I’m an ambitious person.
Not a characteristic you typically associate with someone who is in ministry? I agree; at first, that may seem like a contradiction. We typically think about ambition in a negative sense because we’ve witnessed so many ambitious people doing whatever they can to climb the ladder, to achieve, and to protect their status. But, in and of itself, ambition is morally neutral. It can be used for evil or it can be used for good.
I’ve always been ambitious to make any contribution to the church that I can. Occasionally, that ambition has been accompanied by a strong desire to ascend in leadership, to take on greater responsibilities at a higher level. Actually, I think that’s a good thing. In men and women who God calls and equips to lead, there’s always an inner pull, an ambition, toward greater leadership.
But, what do you do when you’re not given greater responsibility? When your ambitions fall flat? When you don’t get to lead at the level at which you’re capable?
There’s one man whose ministry in obscurity encourages me greatly.
I want to be like Andrew
Andrew was one of Jesus’ first disciples but he wasn’t the greatest. He’s best known as Simon Peter’s brother. He rarely appears in the Gospels. He isn’t included in Jesus’ inner circle; James, John, and his brother occupied that space. And, other than a quick mention in the book of Acts, Andrew never appears again in the text of the New Testament. When it comes to notoriety among the disciples, he’s pretty low on the list. He wasn’t a leader. He wasn’t prominent. He didn’t hold a special position.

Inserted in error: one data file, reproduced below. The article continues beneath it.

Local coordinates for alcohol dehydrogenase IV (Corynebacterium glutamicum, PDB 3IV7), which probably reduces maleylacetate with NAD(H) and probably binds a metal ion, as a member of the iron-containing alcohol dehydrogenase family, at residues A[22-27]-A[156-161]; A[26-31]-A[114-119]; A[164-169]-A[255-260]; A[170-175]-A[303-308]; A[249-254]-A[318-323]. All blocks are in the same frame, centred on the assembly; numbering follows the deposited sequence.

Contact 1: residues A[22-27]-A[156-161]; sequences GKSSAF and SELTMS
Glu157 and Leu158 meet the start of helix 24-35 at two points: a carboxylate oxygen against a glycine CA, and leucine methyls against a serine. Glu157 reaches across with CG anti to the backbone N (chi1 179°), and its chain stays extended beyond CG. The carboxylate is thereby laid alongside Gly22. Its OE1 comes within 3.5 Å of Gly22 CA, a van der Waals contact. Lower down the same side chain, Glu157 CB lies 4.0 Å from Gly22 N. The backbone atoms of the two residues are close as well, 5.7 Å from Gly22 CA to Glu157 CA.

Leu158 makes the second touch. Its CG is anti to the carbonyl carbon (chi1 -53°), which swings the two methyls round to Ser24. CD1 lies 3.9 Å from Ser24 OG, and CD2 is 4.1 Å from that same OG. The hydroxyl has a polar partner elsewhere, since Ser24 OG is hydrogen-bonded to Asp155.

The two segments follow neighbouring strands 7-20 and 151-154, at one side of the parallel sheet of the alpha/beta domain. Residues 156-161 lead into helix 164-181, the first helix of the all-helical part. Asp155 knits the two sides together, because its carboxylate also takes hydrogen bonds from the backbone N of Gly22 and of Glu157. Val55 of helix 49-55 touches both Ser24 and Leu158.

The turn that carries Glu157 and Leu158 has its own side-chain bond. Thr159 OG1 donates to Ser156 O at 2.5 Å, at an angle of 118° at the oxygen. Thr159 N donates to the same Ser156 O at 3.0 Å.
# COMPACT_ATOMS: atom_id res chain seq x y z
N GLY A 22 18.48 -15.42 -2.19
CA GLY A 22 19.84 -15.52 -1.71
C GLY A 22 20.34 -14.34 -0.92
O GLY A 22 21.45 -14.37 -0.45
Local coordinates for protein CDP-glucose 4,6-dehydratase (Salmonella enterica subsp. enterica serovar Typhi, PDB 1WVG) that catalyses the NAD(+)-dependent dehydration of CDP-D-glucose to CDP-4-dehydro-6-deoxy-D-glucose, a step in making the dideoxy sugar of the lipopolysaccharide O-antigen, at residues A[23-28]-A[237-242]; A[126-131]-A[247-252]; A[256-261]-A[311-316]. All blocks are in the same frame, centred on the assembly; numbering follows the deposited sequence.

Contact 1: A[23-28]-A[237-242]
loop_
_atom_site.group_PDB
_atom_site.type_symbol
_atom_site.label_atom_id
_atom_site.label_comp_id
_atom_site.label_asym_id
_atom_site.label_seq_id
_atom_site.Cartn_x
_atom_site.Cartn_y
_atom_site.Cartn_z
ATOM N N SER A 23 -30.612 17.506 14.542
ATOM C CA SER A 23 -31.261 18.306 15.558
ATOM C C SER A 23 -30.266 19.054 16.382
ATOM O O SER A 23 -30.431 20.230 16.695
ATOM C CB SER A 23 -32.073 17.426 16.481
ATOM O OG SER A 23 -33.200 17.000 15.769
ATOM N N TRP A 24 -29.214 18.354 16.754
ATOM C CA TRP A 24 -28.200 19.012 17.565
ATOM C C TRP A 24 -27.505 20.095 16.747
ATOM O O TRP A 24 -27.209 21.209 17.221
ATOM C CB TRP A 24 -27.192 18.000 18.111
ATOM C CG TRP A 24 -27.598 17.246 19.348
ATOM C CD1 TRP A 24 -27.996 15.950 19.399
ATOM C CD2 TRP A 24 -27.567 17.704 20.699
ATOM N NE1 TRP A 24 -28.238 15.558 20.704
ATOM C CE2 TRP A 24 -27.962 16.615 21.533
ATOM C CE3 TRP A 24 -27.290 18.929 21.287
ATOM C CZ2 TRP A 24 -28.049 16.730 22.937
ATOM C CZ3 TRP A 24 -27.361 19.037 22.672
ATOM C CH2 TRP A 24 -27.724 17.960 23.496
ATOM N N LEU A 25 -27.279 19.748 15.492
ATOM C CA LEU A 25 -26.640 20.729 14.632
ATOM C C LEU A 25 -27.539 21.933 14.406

But, what we do know about Andrew is a huge encouragement to me:
Every time we meet Andrew in the Gospels, especially in the book of John, we find him bringing someone to Jesus.
In [biblegateway passage=”John 1:40-42″ display=”John 1″], Andrew is the one who actually introduces his brother, Peter, to Jesus. Peter was the leader of the disciples and the central figure in the first few decades of the Church.
In [biblegateway passage=”John 6:7-8″ display=”John 6″], Andrew is the person responsible for bringing the boy with the fish and loaves to Jesus. Jesus used the boy’s lunch to feed 5,000 people.
In [biblegateway passage=”John 12:20-22″ display=”John 12″], Philip is approached by some Greek men who want to see Jesus. He doesn’t know what to do so he gets Andrew. And, of course, Andrew brings them to Jesus.
I love it! Andrew isn’t the disciple whose name gets placed on the marquee. He’s not at the top of the organizational chart. But, that doesn’t faze him. He continually goes about his business of introducing people to Jesus.
So, what happens when your ambition for greater responsibility doesn’t get you noticed? You remain faithful. You keep bringing people to Jesus. You keep serving, continue loving, and continually pray for God to convert your ambition into greater depths of dedication to your role.
When ambition exists because you want to get noticed in ministry, that’s trouble. Ambition is OK as long as long as the object is bringing people to Jesus.
What about you?
What is your ambition in ministry? Is it to get noticed? Or, is it to bring people to Jesus? If you’re not a vocational minister, what’s your ambition? Do you consider it your job to bring people to Jesus?